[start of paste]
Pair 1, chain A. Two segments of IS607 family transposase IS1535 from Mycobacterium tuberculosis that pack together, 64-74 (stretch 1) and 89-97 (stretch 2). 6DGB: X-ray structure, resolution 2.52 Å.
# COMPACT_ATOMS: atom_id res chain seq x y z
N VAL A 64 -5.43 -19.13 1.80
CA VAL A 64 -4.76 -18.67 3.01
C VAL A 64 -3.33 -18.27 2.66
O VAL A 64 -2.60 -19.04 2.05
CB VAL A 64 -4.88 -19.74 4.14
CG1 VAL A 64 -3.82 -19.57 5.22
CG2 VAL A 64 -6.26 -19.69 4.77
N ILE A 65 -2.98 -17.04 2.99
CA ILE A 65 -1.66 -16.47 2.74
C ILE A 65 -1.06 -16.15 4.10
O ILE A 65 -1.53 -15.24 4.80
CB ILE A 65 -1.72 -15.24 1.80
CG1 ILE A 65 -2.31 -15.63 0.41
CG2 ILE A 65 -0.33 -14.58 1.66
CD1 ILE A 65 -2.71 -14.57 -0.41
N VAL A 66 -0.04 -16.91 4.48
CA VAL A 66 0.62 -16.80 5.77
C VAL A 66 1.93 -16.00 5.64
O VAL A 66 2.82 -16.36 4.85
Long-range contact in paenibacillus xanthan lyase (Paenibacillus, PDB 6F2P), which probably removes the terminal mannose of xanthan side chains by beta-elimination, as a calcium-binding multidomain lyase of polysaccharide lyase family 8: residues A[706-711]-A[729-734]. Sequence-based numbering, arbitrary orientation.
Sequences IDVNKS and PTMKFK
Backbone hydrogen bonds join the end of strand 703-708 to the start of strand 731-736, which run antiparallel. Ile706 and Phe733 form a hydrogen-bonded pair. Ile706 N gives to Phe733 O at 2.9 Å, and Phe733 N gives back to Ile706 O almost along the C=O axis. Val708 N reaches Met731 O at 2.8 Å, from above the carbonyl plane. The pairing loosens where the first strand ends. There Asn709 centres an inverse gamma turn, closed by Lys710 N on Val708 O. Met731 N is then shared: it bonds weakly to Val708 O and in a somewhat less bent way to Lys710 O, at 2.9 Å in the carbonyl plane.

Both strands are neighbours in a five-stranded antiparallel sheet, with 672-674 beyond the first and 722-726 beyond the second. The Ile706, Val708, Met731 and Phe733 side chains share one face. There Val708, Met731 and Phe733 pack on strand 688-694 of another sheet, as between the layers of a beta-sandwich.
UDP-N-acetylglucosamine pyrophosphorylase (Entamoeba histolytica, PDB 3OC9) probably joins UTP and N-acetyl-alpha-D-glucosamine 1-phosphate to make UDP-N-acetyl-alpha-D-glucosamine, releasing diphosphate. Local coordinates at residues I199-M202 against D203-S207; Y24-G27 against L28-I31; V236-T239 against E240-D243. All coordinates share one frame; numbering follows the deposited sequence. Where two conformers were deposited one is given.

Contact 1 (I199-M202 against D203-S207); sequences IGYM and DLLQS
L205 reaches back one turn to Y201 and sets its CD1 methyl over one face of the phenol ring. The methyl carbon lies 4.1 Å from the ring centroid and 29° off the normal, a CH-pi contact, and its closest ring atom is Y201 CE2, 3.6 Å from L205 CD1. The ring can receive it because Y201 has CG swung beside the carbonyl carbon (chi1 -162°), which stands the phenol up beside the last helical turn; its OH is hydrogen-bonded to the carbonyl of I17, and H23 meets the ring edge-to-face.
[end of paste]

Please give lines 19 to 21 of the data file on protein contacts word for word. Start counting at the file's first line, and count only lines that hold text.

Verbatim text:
CA VAL A 66 0.62 -16.80 5.77
C VAL A 66 1.93 -16.00 5.64
O VAL A 66 2.82 -16.36 4.85